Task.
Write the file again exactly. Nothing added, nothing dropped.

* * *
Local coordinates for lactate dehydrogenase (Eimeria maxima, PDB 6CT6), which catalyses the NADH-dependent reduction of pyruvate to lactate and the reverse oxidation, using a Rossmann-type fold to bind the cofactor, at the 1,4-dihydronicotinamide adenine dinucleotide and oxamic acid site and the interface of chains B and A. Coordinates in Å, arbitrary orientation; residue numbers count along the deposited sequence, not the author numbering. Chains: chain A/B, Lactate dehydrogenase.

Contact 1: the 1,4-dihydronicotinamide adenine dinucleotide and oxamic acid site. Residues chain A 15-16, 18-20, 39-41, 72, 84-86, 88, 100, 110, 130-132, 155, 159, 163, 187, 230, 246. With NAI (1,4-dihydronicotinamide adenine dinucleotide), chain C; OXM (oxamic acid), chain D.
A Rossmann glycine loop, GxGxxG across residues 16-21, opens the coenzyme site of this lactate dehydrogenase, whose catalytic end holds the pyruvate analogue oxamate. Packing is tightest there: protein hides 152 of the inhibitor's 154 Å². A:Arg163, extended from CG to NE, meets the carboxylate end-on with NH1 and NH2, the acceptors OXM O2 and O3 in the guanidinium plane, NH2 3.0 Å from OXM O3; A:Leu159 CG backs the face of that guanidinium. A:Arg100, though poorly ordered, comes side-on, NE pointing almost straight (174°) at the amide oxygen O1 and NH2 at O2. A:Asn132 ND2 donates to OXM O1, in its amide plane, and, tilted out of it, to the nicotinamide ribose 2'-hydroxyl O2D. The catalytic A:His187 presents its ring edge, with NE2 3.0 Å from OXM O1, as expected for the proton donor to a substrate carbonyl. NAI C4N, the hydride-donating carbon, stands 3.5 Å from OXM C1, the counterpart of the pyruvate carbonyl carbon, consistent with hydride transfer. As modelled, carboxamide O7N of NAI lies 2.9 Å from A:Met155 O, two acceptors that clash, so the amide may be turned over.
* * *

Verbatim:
Local coordinates for lactate dehydrogenase (Eimeria maxima, PDB 6CT6), which catalyses the NADH-dependent reduction of pyruvate to lactate and the reverse oxidation, using a Rossmann-type fold to bind the cofactor, at the 1,4-dihydronicotinamide adenine dinucleotide and oxamic acid site and the interface of chains B and A. Coordinates in Å, arbitrary orientation; residue numbers count along the deposited sequence, not the author numbering. Chains: chain A/B, Lactate dehydrogenase.

Contact 1: the 1,4-dihydronicotinamide adenine dinucleotide and oxamic acid site. Residues chain A 15-16, 18-20, 39-41, 72, 84-86, 88, 100, 110, 130-132, 155, 159, 163, 187, 230, 246. With NAI (1,4-dihydronicotinamide adenine dinucleotide), chain C; OXM (oxamic acid), chain D.
A Rossmann glycine loop, GxGxxG across residues 16-21, opens the coenzyme site of this lactate dehydrogenase, whose catalytic end holds the pyruvate analogue oxamate. Packing is tightest there: protein hides 152 of the inhibitor's 154 Å². A:Arg163, extended from CG to NE, meets the carboxylate end-on with NH1 and NH2, the acceptors OXM O2 and O3 in the guanidinium plane, NH2 3.0 Å from OXM O3; A:Leu159 CG backs the face of that guanidinium. A:Arg100, though poorly ordered, comes side-on, NE pointing almost straight (174°) at the amide oxygen O1 and NH2 at O2. A:Asn132 ND2 donates to OXM O1, in its amide plane, and, tilted out of it, to the nicotinamide ribose 2'-hydroxyl O2D. The catalytic A:His187 presents its ring edge, with NE2 3.0 Å from OXM O1, as expected for the proton donor to a substrate carbonyl. NAI C4N, the hydride-donating carbon, stands 3.5 Å from OXM C1, the counterpart of the pyruvate carbonyl carbon, consistent with hydride transfer. As modelled, carboxamide O7N of NAI lies 2.9 Å from A:Met155 O, two acceptors that clash, so the amide may be turned over.